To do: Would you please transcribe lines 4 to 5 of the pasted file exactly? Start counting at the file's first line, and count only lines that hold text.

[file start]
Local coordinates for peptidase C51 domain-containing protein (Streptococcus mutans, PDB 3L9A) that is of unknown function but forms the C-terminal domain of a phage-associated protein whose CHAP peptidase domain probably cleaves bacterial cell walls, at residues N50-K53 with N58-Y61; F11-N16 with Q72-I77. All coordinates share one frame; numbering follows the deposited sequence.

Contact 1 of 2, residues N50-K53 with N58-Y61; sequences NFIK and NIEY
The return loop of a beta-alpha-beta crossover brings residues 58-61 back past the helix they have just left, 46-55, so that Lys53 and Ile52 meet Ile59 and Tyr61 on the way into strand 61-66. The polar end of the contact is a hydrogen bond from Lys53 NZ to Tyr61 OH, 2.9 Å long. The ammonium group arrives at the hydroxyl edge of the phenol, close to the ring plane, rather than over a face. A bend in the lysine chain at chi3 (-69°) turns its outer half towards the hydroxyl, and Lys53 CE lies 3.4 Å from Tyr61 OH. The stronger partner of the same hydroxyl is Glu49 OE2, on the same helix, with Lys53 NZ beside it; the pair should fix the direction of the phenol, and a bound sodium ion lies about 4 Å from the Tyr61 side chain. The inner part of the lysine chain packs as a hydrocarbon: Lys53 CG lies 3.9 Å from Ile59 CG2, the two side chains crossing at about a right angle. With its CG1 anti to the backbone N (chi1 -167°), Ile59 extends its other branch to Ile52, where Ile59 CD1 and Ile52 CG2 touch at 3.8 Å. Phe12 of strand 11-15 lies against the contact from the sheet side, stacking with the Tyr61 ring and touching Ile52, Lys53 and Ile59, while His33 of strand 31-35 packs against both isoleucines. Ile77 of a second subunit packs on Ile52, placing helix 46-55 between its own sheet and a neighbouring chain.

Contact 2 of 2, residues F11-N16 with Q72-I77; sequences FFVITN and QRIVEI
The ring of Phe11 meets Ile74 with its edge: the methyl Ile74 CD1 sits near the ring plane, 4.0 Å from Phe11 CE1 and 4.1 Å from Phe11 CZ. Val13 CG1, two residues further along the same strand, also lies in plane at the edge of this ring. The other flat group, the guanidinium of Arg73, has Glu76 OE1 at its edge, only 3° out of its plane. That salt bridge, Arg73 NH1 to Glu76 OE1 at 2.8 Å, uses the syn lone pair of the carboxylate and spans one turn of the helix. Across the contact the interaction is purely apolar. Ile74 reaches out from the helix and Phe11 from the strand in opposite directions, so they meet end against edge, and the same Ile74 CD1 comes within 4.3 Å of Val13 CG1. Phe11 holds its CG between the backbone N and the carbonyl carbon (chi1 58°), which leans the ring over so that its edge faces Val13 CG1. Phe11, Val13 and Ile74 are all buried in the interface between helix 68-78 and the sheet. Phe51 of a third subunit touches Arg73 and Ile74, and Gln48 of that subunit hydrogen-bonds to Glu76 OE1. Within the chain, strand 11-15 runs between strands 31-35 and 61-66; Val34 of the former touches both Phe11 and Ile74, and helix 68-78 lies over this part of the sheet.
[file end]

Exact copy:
Contact 2 of 2, residues F11-N16 with Q72-I77; sequences FFVITN and QRIVEI
The ring of Phe11 meets Ile74 with its edge: the methyl Ile74 CD1 sits near the ring plane, 4.0 Å from Phe11 CE1 and 4.1 Å from Phe11 CZ. Val13 CG1, two residues further along the same strand, also lies in plane at the edge of this ring. The other flat group, the guanidinium of Arg73, has Glu76 OE1 at its edge, only 3° out of its plane. That salt bridge, Arg73 NH1 to Glu76 OE1 at 2.8 Å, uses the syn lone pair of the carboxylate and spans one turn of the helix. Across the contact the interaction is purely apolar. Ile74 reaches out from the helix and Phe11 from the strand in opposite directions, so they meet end against edge, and the same Ile74 CD1 comes within 4.3 Å of Val13 CG1. Phe11 holds its CG between the backbone N and the carbonyl carbon (chi1 58°), which leans the ring over so that its edge faces Val13 CG1. Phe11, Val13 and Ile74 are all buried in the interface between helix 68-78 and the sheet. Phe51 of a third subunit touches Arg73 and Ile74, and Gln48 of that subunit hydrogen-bonds to Glu76 OE1. Within the chain, strand 11-15 runs between strands 31-35 and 61-66; Val34 of the former touches both Phe11 and Ile74, and helix 68-78 lies over this part of the sheet.